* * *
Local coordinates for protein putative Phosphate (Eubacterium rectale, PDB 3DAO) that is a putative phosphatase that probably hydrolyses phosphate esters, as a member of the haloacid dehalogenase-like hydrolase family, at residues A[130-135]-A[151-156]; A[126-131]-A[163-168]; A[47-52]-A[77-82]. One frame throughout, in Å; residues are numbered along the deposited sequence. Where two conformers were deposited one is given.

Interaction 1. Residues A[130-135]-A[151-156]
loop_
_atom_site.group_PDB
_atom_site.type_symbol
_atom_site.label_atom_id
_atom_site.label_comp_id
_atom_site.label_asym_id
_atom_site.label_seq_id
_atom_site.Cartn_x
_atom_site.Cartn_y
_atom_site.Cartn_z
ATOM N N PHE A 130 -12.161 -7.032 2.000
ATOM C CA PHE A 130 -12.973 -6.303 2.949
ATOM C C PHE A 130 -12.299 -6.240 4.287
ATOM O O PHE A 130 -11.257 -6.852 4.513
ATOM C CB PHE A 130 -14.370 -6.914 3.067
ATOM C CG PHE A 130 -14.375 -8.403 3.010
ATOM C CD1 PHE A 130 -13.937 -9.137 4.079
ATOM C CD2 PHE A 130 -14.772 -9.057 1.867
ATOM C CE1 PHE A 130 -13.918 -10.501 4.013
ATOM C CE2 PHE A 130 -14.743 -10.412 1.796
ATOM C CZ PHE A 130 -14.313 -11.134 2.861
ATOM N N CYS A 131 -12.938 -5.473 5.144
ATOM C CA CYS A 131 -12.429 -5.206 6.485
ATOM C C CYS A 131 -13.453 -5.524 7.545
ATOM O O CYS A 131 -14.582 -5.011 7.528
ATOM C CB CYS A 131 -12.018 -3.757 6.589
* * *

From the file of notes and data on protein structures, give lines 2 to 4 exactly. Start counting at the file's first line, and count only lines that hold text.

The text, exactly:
Interaction 1. Residues A[130-135]-A[151-156]
loop_
_atom_site.group_PDB